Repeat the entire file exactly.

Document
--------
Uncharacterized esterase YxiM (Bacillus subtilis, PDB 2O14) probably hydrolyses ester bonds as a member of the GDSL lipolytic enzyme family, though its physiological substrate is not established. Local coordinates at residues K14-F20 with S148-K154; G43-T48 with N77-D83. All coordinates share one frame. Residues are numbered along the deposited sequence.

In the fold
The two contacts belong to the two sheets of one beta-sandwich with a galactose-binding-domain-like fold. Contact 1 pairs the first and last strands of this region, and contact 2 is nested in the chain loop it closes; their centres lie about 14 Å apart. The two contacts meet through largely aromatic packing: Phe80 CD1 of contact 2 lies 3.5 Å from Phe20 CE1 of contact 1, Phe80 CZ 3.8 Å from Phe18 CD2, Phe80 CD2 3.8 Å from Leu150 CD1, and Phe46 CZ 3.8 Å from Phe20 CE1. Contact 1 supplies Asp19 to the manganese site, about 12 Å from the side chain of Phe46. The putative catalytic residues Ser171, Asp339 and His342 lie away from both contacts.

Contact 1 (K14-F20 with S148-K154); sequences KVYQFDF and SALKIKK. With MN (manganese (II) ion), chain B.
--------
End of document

Uncharacterized esterase YxiM (Bacillus subtilis, PDB 2O14) probably hydrolyses ester bonds as a member of the GDSL lipolytic enzyme family, though its physiological substrate is not established. Local coordinates at residues K14-F20 with S148-K154; G43-T48 with N77-D83. All coordinates share one frame. Residues are numbered along the deposited sequence.

In the fold
The two contacts belong to the two sheets of one beta-sandwich with a galactose-binding-domain-like fold. Contact 1 pairs the first and last strands of this region, and contact 2 is nested in the chain loop it closes; their centres lie about 14 Å apart. The two contacts meet through largely aromatic packing: Phe80 CD1 of contact 2 lies 3.5 Å from Phe20 CE1 of contact 1, Phe80 CZ 3.8 Å from Phe18 CD2, Phe80 CD2 3.8 Å from Leu150 CD1, and Phe46 CZ 3.8 Å from Phe20 CE1. Contact 1 supplies Asp19 to the manganese site, about 12 Å from the side chain of Phe46. The putative catalytic residues Ser171, Asp339 and His342 lie away from both contacts.

Contact 1 (K14-F20 with S148-K154); sequences KVYQFDF and SALKIKK. With MN (manganese (II) ion), chain B.